‘It has been a wonderful year for hops, the weather has been perfect,’ says 23-year-old Anna Clinch of Syndale Farm near Faversham. The hop harvest started last week and will continue for another two weeks.
Anna, a graduate of Cirencester Agricultural College has run the hop pickers since she was 18 years old. ‘I love the team aspect of the harvest. There is a wonderful atmosphere.’
The Clinches have grown hops in Syndale Valley for very nearly a century. The combination of easy- draining brick clay soil and cold salt-laden winds off the North Sea are ideal for the crop. Hopping is clearly in the family’s blood. ‘After school I would run in, change, and go out to help pick,’ says Anna, who farms with her father John. They are descended from a long line of hop growers stretching back 300 years.
Once a ubiquitous sight all over Kent, hop gardens are now rare. A garden comprises row upon row of very tall chestnut poles supporting hops. Planted in the spring, the hops are trained up a system of strings on a wirework frame up to six metres high.
This is done by hand with a pole called a ‘monkey’. In the past the hops were strung and maintained by highly-skilled stilt-walkers.
Hops were introduced to Kent around Maidstone from Flanders in the 15th century. Our national drink until then had been ale, unhopped and sometimes flavoured with herbs.
The Clinches are one of only seven growers in the South East, and with 22 acres, one of the smallest. There are 45 growers in Worcester, the other area renowned for its hops. Hop growing reached its peak in the 1880s when a staggering 77,000 acres were under cultivation but declined sharply due to a multitude of factors throughout the 20th century. One of the reasons is the popularity of lager which uses fewer hops than beer.
Happily, the recent renaissance of craft beers has reinvigorated hop farming. Anna says: ‘When demand slackened we diversified to cherries and asparagus but we have now reverted to hops. People are tired of industrialised beers that all taste the same.’
The Clinches sell to America, China, several local micro-brewers and craft brewers including the Whitstable Brewery, Goachers and the Hopdaemon Brewery. ‘We have a fantastic relationship with all of them. They come to the harvest, often bringing a keg of beer for the pickers. It is very different from selling to the large brewers who we didn’t form a bond with.’
Traditionally, pickers from London’s East End arrived in droves in special hoppers’ trains.
In 1931, George Orwell and a friend masqueraded as tramps seeking employment as hop pickers. He drew on his experiences in A Clergyman’s Daughter (1935). Here are a few highlights from the diary he kept at the time:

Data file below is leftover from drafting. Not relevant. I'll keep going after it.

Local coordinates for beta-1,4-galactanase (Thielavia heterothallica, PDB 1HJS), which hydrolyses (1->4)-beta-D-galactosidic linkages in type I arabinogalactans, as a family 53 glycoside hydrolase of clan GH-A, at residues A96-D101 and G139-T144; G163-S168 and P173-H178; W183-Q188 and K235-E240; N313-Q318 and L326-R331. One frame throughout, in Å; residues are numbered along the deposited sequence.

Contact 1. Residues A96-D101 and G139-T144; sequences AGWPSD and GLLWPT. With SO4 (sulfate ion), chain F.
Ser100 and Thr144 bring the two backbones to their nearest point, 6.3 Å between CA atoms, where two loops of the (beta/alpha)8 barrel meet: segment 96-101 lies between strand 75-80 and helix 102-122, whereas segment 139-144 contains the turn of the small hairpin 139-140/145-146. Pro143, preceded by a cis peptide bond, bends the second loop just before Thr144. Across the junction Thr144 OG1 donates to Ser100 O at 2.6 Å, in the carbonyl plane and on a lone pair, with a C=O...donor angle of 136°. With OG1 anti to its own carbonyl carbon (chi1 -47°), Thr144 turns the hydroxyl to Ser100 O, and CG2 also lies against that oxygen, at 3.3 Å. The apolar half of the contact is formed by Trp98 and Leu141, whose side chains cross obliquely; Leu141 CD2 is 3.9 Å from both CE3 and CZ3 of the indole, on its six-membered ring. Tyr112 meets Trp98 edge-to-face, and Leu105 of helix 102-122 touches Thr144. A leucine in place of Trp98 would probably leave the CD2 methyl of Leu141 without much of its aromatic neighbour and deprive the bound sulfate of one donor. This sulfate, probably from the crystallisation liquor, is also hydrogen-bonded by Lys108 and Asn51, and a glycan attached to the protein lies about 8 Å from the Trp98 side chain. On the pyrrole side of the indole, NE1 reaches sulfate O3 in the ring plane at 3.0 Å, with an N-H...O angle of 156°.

‘The pickers seem to be of three types: East Enders, mostly costermongers, gypsies and itinerant agricultural labourers with a smattering of tramps.’
‘The most successful pickers are families……the woman in the bin next to us, a regular old-fashioned East Ender, kept her grandchildren at it like slaves – “Go on Rose, you lazy little cat, pick them ‘ops up. I’ll warm your arse if I get up to you”. The laws about child labour are disregarded utterly.’
‘As to the living accommodation, there is now a whole trip of Government officials to supervise it. But what can it have been like in the old days is hard to imagine, even now the average hop pickers hut is worse than a stable. My friend and I with two others slept in a tin hut ten feet across with two unglazed windows and half a dozen other apertures…. and no furniture save a heap of straw.’ Orwell concludes: ‘What keeps the business going is probably the fact that the Cockneys rather enjoy the trip to the country, in spite of the bad pay and in spite of the discomfort.’
To see evocative photographs of hopping as described by George Orwell, Spitalfields Life recently posted a wonderful blog of old photographs from an archive in Tower Hamlets: www.spitalfieldslife.com/2017/8/11/hopping/photography
These Dickensian practices were abandoned in the 1950s due the invention of an efficient machine called a Bruff which resembles a giant threshing machine.
Harvesting is executed by a tractor and a Crow’s Nest ladder on a trailer going up and down the rows cutting the hop stems, known as ‘bines’. The trailer is swapped for a new one every eight rows. ‘It is key to maintain the right pace and rhythm.’ The bines are fed into the Bruff which separates the leaves from the flowers.
The flowers are laid on a boarded floor and dried in a kiln on site. When cool they are scraped with a scuppet (what a delightful word), a shovel-like tool with a wooden square frame, into hessian sacks for delivery to the brewers.
‘Where we once employed 300 to hand pick, we now have 15 people’ says Anna, adding ‘We have had the same crew of local people for years. At one time we had travellers from Heathrow.’
The Clinches grow two hop varieties: Challenge, bred to cope with mechanisation and East Kent Goldings, traditional to East Kent. Used by Shepherd Neame in Spitfire, it is the first hop to be awarded Protected Designation of Origin status in 2013 and has a delicate floral aroma. Each hop has its own distinct complex aroma.
Traditionally, hop gardens are replanted every 20 years. The Clinches have one which is 50 years old and a particular favourite with one brewer.
I will never look at a dusty old hop bine in a pub with the same eyes having explored Syndale Farm during the harvest season.
Text: Amicia. Photographs: Lisa
Hops & Harvest, a Boutique Festival, Kent Life Heritage Farm Park, Nr Maidstone ME14 3AU 9-10 September (www.kent-life.org.uk)